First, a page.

New NHS England guidance on implementing PIFU for patients with heart valve disease

Published On: 3 August 2023Categories: News

Traditionally heart valve follow-ups in outpatients are offered at routine intervals. Although this works well for some patients, for those who are managing their condition well, it often means time and money spent on a trip to a hospital that isn’t needed.

Patient Initiated Follow-Up (PIFU) describes when a patient, or their carer, can book follow-up appointments if and when they feel they need one. PIFU works well alongside surveillance imaging such as echocardiography, giving patients with heart valve disease the control to self-manage their condition but also giving them the opportunity to contact their heart valve team and book an appointment if they develop new symptoms or have any questions.

For patients, this means control and choice over how and when they access their care, whilst clinicians can feel reassured that they’re making the best use of their time to see the patients who need them most.

Heart Valve Voice has supported NHS England to produce new guidance to help NHS providers and systems implement patient-initiated follow-up (PIFU) and regular surveillance imaging for patients with mild to moderate heart valve disease.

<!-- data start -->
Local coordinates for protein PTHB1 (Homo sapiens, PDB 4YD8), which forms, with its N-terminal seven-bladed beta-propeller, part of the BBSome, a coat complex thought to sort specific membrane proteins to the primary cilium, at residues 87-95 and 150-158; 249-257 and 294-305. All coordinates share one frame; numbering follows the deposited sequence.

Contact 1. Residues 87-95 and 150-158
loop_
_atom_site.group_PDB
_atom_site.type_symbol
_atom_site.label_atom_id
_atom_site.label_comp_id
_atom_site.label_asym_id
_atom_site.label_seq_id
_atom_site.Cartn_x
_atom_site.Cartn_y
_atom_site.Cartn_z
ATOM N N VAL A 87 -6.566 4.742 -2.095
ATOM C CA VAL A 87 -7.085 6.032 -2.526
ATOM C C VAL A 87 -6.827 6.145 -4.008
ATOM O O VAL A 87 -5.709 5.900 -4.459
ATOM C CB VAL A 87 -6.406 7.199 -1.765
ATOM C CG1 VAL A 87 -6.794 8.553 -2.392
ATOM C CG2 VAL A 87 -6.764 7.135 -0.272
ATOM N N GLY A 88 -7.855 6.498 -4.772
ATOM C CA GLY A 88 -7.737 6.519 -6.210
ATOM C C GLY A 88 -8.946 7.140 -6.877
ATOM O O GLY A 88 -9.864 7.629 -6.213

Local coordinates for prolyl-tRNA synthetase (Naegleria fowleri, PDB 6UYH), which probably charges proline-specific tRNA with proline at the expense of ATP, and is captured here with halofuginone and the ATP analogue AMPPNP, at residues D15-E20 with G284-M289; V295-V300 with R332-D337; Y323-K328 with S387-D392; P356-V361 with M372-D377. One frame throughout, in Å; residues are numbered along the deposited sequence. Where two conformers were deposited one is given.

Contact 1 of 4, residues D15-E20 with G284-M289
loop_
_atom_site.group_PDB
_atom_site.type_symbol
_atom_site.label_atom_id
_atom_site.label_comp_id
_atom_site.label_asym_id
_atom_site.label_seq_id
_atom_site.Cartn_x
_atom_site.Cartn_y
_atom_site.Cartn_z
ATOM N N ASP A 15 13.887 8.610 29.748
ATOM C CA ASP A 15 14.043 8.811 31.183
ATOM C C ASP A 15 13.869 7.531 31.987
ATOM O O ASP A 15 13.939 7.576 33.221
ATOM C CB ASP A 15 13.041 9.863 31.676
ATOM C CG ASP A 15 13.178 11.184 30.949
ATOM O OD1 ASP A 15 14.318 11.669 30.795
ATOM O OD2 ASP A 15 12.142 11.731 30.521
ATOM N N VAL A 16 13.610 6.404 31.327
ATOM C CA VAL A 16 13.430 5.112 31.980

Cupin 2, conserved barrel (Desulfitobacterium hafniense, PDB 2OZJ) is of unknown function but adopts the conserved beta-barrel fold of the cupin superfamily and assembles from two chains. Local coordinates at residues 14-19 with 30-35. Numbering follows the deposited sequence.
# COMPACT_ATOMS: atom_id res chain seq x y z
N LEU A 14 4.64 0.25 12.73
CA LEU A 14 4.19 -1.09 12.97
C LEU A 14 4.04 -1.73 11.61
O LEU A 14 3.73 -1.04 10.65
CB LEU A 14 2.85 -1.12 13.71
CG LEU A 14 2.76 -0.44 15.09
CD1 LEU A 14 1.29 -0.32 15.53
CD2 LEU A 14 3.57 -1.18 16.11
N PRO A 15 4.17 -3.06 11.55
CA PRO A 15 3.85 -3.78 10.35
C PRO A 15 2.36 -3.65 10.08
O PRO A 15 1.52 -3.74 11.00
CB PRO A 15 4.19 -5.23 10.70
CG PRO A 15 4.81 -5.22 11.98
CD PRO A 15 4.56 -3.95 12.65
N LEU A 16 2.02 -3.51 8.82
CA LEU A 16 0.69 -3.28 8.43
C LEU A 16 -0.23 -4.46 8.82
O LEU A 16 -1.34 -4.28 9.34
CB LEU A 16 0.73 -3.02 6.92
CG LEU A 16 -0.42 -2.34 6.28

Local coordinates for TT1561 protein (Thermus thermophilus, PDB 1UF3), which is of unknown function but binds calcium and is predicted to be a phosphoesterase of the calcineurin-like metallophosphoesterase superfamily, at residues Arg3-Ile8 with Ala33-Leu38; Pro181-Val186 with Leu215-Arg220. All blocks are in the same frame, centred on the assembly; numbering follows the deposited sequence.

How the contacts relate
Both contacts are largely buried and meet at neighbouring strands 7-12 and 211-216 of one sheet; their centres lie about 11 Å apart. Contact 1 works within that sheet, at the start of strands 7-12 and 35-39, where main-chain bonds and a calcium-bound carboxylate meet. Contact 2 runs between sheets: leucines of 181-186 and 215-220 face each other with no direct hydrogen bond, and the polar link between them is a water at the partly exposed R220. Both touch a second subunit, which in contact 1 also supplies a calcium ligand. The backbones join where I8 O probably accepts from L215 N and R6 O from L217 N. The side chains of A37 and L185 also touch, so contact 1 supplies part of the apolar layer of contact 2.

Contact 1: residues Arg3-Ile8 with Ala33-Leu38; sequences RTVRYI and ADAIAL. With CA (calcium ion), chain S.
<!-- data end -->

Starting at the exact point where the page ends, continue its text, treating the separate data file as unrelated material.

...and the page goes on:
Designed to supplement NHS England’s generic PIFU guide, the new guidance explains which heart valve disease patients are most suitable for PIFU and provides tailored advice on designing a PIFU model for heart valve services.

The guide also sets out how clinicians should have an informed, shared decision-making conversation with patients before making a joint decision about whether PIFU is right for them.

If your organisation is interested in implementing PIFU in your cardiology service, NHS England’s Outpatient Recovery and Transformation Programme has produced a range of resources and case studies to support your efforts. Visit FutureNHS to find out more.

Heart Valve Voice Executive Director, Wil Woan, said “Heart Valve Voice welcomes the publication of this guidance, which gives patients control and choice in how their surveillance is managed. With good communication between patient, carer and their heart team, this system will allow patients and clinicians to optimise the use of their time while maintaining high standards of care.”

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